By Gary Murray

Starring Richard Armitage, Martin Freeman and Ian McKellen

Written by Fran Walsh, Philippa Boyens, Peter Jackson and Guillermo del Toro

Directed by Peter Jackson

Running time 144 min

MPAA Rating PG-13

Selig Film Rating FULL PRICE


Peter Jackson has dedicated a very large portion of his career to the works of J.R.R. Tolkien.  Over the last decade or so, he has turned New Zealand into Middle Earth and started a massive film industry in this island nation.  He ends another trilogy with The Hobbit: The Battle of the Five Armies.

The film starts with Smaug (brilliantly voiced by Benedict Cumberbatch) destroying the village of Laketown   The dragon blows massive reams of fire, lighting everything in embers.  Bard (Luke Evans) breaks out of jail and runs to the top of the tower to confront the beast.  He is a brilliant marksman but the thick hide of the beast is too much for his arrows.  His son Bain gets a special black arrow and the two work together to slay the beast.  This all happens before the credits.  The film takes off with a shot and never lets up for two hours.

The film is about the aftermath of killing the dragon.  The dwarfs have a mountain of treasure and a mountain of treasure is a temptation for just about anyone in Middle Earth.  Dwarf KingThorin Oakenshield (Richard Armitage) becomes so overwhelmed by the hoard that he develops gold madness. Somewhere within the treasure is a special jewel called the Arkenstone.  Bilbo (Martin Freeman) has pinched the magical jewel as his share of the loot.  Thorin wants it to claim his birthright. 

In the other part of the plot, Galdalf (Ian McKellen) hangs in a gilded cage.  Eventually, he is rescued but in a weakened state.  He knows that he must get back to protect Bilbo.  An army comes from the North that wants the treasure.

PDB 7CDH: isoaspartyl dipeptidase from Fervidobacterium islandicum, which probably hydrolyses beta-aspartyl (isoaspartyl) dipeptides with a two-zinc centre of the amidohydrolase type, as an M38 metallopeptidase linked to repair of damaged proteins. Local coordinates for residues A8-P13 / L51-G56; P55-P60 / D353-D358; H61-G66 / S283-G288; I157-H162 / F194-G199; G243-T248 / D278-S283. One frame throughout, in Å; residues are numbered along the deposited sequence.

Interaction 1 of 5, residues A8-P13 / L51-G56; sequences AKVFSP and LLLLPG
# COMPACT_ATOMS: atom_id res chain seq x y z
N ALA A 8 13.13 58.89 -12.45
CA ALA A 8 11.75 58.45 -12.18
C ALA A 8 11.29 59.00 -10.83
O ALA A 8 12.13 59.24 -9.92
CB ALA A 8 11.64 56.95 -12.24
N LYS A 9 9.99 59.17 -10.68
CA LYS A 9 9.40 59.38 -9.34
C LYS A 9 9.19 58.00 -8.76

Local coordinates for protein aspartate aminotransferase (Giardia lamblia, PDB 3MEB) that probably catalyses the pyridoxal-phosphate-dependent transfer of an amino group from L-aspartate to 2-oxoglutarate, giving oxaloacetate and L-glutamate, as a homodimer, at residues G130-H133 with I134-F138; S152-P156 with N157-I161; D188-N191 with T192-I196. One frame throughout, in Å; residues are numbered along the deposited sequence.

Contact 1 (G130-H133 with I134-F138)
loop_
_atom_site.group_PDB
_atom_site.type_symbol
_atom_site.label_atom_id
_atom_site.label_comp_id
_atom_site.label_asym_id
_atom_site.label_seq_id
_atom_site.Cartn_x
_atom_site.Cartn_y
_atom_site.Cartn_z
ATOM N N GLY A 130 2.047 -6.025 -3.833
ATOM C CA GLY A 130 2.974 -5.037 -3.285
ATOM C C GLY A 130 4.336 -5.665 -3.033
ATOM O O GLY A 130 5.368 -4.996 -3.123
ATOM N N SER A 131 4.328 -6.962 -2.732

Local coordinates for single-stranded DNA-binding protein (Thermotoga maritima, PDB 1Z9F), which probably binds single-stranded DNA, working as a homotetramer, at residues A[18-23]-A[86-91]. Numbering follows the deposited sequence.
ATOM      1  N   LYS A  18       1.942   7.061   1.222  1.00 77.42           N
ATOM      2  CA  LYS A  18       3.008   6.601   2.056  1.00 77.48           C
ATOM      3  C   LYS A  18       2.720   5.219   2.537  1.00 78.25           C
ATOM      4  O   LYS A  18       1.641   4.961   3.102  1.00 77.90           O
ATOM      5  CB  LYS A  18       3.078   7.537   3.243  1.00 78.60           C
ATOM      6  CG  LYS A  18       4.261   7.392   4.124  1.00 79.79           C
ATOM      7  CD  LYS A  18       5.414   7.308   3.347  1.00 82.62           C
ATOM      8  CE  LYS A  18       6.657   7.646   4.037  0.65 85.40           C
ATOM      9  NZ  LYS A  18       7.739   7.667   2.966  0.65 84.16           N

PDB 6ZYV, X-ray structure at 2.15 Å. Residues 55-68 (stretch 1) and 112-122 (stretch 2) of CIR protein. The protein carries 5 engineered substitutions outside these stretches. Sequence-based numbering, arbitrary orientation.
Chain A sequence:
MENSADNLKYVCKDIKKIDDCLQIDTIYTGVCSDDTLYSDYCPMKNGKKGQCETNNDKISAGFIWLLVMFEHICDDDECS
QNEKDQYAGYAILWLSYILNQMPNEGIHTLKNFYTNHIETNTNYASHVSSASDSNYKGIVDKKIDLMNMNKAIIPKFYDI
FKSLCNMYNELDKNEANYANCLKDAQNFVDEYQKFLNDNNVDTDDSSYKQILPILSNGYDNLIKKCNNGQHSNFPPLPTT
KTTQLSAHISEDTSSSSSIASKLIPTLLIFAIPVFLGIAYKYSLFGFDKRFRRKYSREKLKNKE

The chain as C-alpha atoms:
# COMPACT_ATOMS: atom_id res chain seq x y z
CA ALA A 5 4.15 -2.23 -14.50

As the dwarves fortify their stronghold, the people of Laketown look to the mountains to survive the winter.  Bard wants nothing to do with the dragon gold, believing that it is cursed.  He just wants to keep his family safe and his people protected.  

Part of the treasure is a necklace of white gem belonging to the elves.  The leader of the elves Thranduil (Lee Pace) wants the treasure back and forms an alliance with Bard to bargain with Thorin.   An army of elves shows up for battle to get back their property.

And in the hub of all of these different groups is our little hobbit who just wants to go back to the shire.  He still has the ring of power that can make him invisible.  These are just parts of the set-up to one of the biggest battles ever put on a screen.  Jackson sets up his cinematic pieces on this giant board and lets them go at it.

This film delivers on so many levels.  As an action piece, the film brings a knockout punch of simple adventure.  There are battles upon battles, with a melee of swords and shields.  For the action junkie, this is the best adventure flick of the year. 

But more than just a battle, there are characters that the audience can identify with on different levels.  Everyone can understand how the love of money can lead to great evil.  We see gold coins weaken friendships and test different members.  Alliances are tested again and again as the battles ebb and flow.

The special effects take the center stage to the human actors.  With such a large cast, it is hard to make an impact.  In the end, the film feels more like a CGI style video game and the people aren’t given much to do other than battle. 

Peter Jackson has delivered another achievement of cinema with this film.  Where the first two films feel padded, this one keeps a very brisk pace.  It the work would have been crafted as a two-part film, the entire exercise would have worked better.

While The Hobbit is not Lord of the Rings, it is a much better entry than the first two Hobbit films.  It is a fitting end to the series and it does link to the Lord series.  One of the best films for the holiday season. 

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